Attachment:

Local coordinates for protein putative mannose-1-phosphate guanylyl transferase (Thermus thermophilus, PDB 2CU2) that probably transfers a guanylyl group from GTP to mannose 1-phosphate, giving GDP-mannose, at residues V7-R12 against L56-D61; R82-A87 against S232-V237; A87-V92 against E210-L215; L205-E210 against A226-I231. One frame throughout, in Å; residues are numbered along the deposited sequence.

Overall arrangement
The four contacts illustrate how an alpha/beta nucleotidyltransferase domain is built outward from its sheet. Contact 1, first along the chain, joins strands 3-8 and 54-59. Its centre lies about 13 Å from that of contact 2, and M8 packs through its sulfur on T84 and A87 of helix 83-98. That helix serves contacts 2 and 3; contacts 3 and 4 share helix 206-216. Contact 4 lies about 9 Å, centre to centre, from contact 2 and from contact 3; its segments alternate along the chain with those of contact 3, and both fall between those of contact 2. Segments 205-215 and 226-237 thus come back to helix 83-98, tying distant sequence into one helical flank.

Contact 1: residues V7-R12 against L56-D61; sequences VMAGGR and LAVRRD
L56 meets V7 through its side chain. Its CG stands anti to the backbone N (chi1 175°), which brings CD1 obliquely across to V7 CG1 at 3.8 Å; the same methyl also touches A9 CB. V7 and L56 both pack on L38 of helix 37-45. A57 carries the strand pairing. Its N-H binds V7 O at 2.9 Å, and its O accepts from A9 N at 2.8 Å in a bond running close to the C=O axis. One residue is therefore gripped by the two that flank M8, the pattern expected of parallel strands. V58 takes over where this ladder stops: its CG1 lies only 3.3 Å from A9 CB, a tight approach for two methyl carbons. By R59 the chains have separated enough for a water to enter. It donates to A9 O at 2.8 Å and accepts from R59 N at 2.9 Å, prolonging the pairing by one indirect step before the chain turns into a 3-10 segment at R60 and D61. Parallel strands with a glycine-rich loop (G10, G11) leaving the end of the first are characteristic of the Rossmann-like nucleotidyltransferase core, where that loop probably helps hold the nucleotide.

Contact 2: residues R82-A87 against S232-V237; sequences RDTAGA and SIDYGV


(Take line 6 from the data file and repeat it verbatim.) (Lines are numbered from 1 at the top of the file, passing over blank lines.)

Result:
Contact 2: residues R82-A87 against S232-V237; sequences RDTAGA and SIDYGV